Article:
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High schools, others help seniors celebrate amid COVID-19

Ariana Taylor
The Detroit News

On the five-minute car ride to Grosse Pointe North High School's makeshift commencement, it didn't hit Hannah Davis that she was getting ready to graduate. 

When she got out of the car and walked across the school's soccer field to grab her diploma cover, having already received her certificate, it still didn't seem over. 

It wasn't until Davis was walking away from her school's "honor drive" that it finally sunk in. She was done with high school and this would be the only graduation she would get. 

"Everything that I feel like all of us pictured our senior year to be, we only got like a little slither of that," said Davis, 17, who is attending Michigan State University in the fall. "It's difficult for a lot of us to actually feel that closure because that's what senior year is about."

Diane Montgomery, left, of Lathrup Village, English teacher, Cross County and Track coach, and school counselor Milissa (CQ) Pierce, of Grosse Pointe, who is retiring this year, celebrate their graduates.

Like many other high school seniors in Michigan, the realization that traditional celebrations, such as graduation and prom, could not happen was hard for Davis to accept. When the COVID-19 virus swept through the state, it caused an abrupt end to senior year events. 

In an attempt to compensate for lost ceremonies, high schools and organizations around Metro Detroit created provisional events so students could still celebrate their accomplishments. Davis credited her mother, Michelle Davis, assistant principal at Grosse Pointe North, with making the substitute ceremonies as meaningful as possible.

"I know that I haven't had, like, an official graduation, but I really loved the honor drive ... it meant a lot because I know how hard she works to set everything up for us and make it special," she said. 

During the school's "honor drive," a procession of cars rolled from Barnes Elementary to the high school. Once at the school, students got out of the cars one by one, accepted their diploma covers and then posed for professional pictures in their caps and gowns. 

Other high schools in the area had staged virtual graduations, drive-by ceremonies or just simply dropped off lawn signs, yearbooks and cap and gowns to their seniors.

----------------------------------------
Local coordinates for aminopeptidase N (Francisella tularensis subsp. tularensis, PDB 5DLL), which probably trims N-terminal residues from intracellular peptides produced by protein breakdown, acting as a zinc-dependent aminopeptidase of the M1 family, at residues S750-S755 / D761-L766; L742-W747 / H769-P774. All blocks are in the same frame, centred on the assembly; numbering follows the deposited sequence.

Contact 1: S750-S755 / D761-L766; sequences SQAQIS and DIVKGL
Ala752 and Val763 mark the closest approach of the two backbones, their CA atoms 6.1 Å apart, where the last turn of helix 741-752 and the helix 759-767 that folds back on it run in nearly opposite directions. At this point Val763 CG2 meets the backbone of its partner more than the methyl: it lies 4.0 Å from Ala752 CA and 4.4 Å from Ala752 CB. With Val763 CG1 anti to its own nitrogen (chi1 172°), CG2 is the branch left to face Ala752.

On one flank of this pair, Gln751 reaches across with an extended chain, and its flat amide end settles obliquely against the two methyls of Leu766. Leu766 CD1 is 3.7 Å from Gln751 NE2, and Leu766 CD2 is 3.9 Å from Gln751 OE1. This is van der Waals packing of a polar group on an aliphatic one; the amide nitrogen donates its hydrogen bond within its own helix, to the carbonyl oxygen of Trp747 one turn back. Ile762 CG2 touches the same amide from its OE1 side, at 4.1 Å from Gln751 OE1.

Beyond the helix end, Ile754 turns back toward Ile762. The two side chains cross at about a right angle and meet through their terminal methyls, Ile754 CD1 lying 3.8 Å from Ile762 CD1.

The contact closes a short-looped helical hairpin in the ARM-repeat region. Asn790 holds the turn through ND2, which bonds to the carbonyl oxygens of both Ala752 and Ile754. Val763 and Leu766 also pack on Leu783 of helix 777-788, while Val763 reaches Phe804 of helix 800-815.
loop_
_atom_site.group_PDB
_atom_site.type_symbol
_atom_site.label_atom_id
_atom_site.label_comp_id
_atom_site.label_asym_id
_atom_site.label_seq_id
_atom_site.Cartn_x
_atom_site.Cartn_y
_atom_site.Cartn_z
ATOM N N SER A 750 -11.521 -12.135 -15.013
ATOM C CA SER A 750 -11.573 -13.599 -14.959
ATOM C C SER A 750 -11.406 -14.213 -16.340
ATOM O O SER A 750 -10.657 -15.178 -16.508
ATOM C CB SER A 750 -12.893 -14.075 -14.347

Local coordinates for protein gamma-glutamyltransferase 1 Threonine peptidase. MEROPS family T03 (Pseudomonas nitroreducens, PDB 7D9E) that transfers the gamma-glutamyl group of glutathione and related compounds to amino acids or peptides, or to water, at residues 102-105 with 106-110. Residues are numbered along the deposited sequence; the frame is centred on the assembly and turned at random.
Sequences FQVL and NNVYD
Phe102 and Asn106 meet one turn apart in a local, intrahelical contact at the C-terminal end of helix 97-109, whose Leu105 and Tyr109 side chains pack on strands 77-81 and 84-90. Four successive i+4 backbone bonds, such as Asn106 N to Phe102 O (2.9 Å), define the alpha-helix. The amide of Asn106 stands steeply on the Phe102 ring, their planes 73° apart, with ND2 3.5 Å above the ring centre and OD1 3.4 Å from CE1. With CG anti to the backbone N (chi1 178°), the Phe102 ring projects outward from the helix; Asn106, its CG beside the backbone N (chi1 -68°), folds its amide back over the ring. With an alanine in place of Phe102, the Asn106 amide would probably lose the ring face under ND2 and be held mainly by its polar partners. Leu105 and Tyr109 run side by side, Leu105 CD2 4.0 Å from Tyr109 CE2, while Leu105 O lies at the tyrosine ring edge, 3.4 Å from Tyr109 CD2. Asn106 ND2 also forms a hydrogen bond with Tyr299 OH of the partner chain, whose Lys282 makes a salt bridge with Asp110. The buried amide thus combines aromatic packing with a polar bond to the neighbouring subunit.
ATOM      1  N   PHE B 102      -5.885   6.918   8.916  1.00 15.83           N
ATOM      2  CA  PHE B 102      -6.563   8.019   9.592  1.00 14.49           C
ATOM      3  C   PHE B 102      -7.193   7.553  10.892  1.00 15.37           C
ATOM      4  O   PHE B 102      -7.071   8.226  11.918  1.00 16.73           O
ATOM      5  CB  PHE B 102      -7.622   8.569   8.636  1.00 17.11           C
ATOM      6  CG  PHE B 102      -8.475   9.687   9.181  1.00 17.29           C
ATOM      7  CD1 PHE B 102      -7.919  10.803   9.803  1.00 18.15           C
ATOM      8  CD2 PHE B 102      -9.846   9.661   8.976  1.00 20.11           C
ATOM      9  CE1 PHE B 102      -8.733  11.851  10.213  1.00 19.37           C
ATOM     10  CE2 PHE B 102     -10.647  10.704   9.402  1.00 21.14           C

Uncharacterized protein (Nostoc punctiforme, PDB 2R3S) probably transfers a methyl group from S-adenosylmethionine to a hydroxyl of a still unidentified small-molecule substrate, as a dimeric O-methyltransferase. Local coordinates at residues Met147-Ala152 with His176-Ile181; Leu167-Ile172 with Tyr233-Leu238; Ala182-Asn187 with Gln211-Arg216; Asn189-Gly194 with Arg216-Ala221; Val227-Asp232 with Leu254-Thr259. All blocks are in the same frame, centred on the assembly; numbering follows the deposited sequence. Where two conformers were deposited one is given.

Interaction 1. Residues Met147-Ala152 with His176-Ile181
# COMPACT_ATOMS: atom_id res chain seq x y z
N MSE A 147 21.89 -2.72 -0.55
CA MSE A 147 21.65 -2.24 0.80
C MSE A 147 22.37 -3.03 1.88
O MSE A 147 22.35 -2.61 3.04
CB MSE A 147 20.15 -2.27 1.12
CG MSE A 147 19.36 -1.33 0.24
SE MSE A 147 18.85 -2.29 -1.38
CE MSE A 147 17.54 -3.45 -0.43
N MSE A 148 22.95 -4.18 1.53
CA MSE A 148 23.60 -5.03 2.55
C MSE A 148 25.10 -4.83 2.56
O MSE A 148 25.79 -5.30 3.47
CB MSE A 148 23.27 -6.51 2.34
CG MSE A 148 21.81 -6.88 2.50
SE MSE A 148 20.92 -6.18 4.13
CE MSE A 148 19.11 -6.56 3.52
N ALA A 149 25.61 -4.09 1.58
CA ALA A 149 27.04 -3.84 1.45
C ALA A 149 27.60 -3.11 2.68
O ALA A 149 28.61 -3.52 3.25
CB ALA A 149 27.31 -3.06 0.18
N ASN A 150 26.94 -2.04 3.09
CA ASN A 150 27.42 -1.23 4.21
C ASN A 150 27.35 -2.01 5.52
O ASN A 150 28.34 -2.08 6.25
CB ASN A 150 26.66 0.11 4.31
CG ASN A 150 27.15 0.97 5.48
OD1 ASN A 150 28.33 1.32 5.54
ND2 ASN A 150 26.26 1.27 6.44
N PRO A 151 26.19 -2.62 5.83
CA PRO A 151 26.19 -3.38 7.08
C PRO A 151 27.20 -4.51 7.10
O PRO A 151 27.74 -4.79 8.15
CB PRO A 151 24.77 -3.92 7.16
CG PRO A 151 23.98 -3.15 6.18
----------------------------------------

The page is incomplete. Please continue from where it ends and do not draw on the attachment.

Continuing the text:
"I just feel like my senior year was taken away from me. Everything that I was always looking forward to is just gone now," said Isabel Gurganus, 18, a senior at Chelsea High School.

Though the schools are usually the ones to hold senior celebrations, a few nonprofit organizations and small businesses are stepping in to help. 

Donald Hightower, III, of Harper Woods, waves as he enter the high school property.

Raphael Mostyn, the founder of Mostyn Community Development, hosted a virtual graduation on Friday after holding a virtual prom in May. The graduation, open to all Michigan high school seniors who registered, featured speakers such as Gov. Gretchen Whitmer, motivational speaker Eric Thomas and author and entrepreneur Shawn T. Blanchard. 

"These events that students experience with their friends, we know they create long-lasting memories," Mostyn said. "We know they're never gonna never forget the pandemic ... but we wanted to put something good in their corner during the pandemic that they also can remember."

Two photography companies also decided to aid in helping seniors creating lasting memories. Stephanie Traynor of Stephanie Traynor Photography in Flushing and Ashley West of Ashley Mae Photography in Port Huron teamed up to create a pay-what-you-can graduation photoshoot. 

Traynor said people can pay $1 or $1 million, though she wouldn't accept the million. It's more on a tipping basis, Traynor said. They service an area that includes Frankenmuth, Flint, Flushing, Bay City, Saginaw and Lansing. 

Students drive past a Grosse Pointe North Class of 2020 group shot.

Each student is offered a 15-minute session and given five digital images of their choice. They encourage students to bring their own cap and gowns and for families to come dressed nicely to participate in photos as well. 

"It's a time to really reflect on all that they've accomplished and get them extremely excited to embark on a new journey," Traynor said. 

"So a lot of them are missing out. And so I feel like this cap-and-gown session can give them a little bit of that back."